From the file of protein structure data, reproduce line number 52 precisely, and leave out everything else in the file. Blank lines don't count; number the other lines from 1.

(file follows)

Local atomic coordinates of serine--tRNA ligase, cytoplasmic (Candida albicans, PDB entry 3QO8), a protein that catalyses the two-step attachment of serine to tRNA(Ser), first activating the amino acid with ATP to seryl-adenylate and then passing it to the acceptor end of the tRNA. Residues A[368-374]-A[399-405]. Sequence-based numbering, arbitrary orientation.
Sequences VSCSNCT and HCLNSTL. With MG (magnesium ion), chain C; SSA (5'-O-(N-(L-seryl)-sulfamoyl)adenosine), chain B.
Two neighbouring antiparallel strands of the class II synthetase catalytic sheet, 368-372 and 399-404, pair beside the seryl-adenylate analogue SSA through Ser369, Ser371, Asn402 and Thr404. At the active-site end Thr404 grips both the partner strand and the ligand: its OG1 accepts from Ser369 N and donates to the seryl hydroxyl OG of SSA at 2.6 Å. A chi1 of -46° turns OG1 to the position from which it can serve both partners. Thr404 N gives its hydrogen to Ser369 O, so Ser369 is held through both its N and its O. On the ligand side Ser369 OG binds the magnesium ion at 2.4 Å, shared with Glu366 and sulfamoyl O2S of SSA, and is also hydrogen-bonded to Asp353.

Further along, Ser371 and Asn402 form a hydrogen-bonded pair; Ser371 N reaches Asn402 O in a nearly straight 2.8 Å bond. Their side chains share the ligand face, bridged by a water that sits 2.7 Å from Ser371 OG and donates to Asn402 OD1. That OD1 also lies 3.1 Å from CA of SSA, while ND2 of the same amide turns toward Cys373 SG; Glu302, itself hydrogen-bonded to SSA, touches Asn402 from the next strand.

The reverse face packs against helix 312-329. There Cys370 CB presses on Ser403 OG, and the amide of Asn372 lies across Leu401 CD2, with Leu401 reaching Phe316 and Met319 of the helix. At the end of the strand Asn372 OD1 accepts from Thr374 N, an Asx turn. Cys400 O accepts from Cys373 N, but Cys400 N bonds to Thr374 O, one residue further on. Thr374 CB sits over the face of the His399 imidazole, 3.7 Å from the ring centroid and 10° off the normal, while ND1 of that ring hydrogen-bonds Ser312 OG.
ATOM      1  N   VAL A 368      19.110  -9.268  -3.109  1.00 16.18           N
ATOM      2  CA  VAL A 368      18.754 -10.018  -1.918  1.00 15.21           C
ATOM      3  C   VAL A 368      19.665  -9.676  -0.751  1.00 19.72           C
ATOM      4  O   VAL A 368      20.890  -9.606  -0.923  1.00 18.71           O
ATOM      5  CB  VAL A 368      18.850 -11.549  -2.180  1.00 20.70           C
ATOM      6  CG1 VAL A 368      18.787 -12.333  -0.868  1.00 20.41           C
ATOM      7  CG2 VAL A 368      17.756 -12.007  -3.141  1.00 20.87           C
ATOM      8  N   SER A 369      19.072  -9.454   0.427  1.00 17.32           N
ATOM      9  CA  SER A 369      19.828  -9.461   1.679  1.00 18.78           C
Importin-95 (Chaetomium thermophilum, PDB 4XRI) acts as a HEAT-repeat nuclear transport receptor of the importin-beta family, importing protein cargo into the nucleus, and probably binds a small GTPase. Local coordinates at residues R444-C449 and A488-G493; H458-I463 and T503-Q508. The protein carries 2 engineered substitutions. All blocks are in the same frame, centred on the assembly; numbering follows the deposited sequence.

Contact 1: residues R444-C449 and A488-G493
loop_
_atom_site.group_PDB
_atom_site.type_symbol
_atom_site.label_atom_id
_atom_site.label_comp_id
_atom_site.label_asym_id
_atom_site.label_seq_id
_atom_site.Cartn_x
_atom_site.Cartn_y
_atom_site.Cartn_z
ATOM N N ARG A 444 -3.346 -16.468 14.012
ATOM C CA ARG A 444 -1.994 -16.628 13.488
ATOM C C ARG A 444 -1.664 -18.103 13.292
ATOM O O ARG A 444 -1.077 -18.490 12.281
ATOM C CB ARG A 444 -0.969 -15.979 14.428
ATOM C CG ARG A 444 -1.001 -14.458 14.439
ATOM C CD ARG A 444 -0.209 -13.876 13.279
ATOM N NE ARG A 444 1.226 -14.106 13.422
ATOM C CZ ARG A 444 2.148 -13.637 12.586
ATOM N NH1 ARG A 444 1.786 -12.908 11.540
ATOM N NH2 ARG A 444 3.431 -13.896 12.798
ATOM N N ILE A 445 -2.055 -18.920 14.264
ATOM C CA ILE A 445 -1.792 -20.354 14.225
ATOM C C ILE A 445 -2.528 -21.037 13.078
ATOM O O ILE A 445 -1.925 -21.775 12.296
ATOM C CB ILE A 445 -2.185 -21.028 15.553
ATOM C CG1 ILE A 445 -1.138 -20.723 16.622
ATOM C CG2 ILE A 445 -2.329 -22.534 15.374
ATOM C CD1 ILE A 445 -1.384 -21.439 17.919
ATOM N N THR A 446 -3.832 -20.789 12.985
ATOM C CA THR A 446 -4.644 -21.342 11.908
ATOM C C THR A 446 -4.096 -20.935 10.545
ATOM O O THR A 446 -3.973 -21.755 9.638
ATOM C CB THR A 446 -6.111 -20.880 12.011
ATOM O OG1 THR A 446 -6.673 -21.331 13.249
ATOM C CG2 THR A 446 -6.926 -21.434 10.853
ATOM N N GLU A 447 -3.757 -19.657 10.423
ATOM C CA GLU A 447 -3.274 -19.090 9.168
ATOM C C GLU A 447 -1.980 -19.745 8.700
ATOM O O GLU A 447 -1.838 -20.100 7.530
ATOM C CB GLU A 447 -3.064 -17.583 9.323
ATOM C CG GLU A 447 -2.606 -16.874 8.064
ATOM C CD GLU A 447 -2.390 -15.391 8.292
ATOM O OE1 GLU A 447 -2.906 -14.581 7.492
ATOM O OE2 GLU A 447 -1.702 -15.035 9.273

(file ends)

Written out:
ATOM C CG2 THR A 446 -6.926 -21.434 10.853